A lot happens in the 3D printing world every day, and much of it comes at the hands of makers rather than corporations. Makers aren’t just making things with 3D printers, either – they’re making 3D printers themselves. A couple of years ago, a designer named Turi Cacciatore, founder of Turi Design, built a 3D printer from IKEA cabinet parts, a creative, functional Rostock delta machine that was Cacciatore’s first – but not last – self-built 3D printer. Now he has built another, and it showcases his creativity and resourcefulness as much as, if not more than, his first printer.

PrinTuri 2.0 is another delta-style 3D printer, but it’s not an ordinary delta printer – it literally flips the delta style on its head. PrinTuri 2.0 is an inverted delta printer, featuring a fixed extruder and hot end and a moving print bed. It’s a simple printer with a few major tweaks that result in better print quality as well as a flexible, expandable extruder system. With typical Bowden architecture, there are limits to the types of materials that can be used – flexible materials don’t work well, for example. Bowden printers tend to require more complex assembly and maintenance, as well.

PrinTuri 2.0 doesn’t feature a Bowden system, yet offers all the benefits of a delta 3D printer. It could be easily altered to mount multiple extruders, as well as more advanced extrusion systems, without running into problems like weight or cable management, which are typically issues with a moving extruder and hot end.

You can take a look at PrinTuri 2.0 in action below:

Cacciatore has also been using his skills to explore another advanced technology: virtual reality. As part of Turi Design, Cacciatore designed, developed and built a virtual reality headset called VirTuri 2.0. The customizable prototype was designed for use during public events and exhibitions, offering professional-level quality and user experience for a low cost. The headset was 3D printed and can be customized with things like company logos, different materials and colors, or even event-related features such as embedded security systems.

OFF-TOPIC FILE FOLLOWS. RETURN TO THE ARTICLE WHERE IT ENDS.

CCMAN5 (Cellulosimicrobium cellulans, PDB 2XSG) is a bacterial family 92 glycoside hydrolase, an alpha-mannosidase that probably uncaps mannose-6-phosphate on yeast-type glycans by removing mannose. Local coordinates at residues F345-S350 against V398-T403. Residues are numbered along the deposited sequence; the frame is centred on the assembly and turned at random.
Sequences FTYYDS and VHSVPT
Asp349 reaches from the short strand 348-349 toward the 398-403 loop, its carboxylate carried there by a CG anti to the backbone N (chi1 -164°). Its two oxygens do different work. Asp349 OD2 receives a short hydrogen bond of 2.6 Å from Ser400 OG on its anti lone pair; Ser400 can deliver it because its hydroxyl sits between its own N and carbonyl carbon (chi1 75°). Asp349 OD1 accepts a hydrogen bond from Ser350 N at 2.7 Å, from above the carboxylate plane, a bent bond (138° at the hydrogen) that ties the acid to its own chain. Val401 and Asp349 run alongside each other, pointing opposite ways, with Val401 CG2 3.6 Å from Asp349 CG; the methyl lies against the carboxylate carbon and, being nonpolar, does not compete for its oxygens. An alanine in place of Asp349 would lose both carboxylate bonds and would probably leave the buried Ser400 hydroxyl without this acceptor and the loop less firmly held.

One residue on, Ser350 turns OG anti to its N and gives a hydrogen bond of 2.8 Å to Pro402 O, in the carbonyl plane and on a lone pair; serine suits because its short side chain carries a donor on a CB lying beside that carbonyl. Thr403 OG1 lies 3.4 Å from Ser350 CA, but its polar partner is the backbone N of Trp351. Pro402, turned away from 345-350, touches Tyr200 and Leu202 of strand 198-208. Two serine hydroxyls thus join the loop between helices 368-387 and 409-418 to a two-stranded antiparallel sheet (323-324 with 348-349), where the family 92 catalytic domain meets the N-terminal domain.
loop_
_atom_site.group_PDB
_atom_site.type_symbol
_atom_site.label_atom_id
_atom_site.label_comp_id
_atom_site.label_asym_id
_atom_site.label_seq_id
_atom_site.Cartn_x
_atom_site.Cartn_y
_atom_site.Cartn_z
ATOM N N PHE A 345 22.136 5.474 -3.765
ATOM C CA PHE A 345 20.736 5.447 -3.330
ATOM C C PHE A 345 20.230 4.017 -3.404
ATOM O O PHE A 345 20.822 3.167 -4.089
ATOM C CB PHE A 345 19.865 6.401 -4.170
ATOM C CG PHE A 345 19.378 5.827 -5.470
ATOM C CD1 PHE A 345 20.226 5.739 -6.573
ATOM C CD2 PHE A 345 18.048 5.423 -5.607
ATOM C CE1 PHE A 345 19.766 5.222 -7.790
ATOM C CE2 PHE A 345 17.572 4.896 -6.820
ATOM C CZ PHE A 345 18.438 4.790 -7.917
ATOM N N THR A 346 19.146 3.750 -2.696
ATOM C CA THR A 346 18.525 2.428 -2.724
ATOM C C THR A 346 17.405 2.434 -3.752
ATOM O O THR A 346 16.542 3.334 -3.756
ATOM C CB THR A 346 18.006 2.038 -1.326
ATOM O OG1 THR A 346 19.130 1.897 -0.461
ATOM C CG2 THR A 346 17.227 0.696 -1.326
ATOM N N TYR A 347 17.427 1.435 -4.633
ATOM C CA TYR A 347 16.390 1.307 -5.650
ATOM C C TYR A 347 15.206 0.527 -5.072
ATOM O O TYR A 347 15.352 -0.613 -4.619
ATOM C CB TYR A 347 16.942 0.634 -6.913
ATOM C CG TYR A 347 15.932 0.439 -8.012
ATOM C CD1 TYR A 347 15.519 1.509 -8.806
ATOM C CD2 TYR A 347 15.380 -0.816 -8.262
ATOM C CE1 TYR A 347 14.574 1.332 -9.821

VirTuri 2.0 is completely wireless, based on mobile technology, but that mobile technology is completely encapsulated within the headset itself. This means that all settings are protected even in crowded settings where people can accidentally interfere with external wireless devices. It can be charged with a typical charging cable, and its functions accessed easily via WiFi or Bluetooth. The fact that the headset is 3D printed means that multiple units can be printed onsite for the same purpose, and parts can be easily replaced.

An earlier version of VirTuri was presented during Milan Design Week 2015, and VirTuri 2.0, 3D printed in wood PLA, will be unveiled alongside PrinTuri 2.0 during Converge 2017 Europe, a design and technology conference that is taking place in Essen, Germany on October 17th. The event is being organized by solidThinking. In addition to presenting and discussing PrinTuri 2.0 and VirTuri 2.0, Cacciatore will be leading a master class called “How to Design for Style.”

A look at the Turi Design website shows that Cacciatore has a great capacity for unique product design using technology. PrinTuri 2.0, as well as his previous 3D printer design, shows that he also has the ability to improve upon fabrication tools, taking classic design structures and flipping them to achieve better results. VirTuri 2.0, meanwhile, uses 3D printing to make an often expensive tool more accessible, as well as more effective. You can see a time-lapse assembly of VirTuri 2.0 below:

Discuss this and other 3D printing topics at 3DPrintBoard.com, or share your thoughts in the Facebook comments below.

[Images courtesy of Turi Cacciatore]

 

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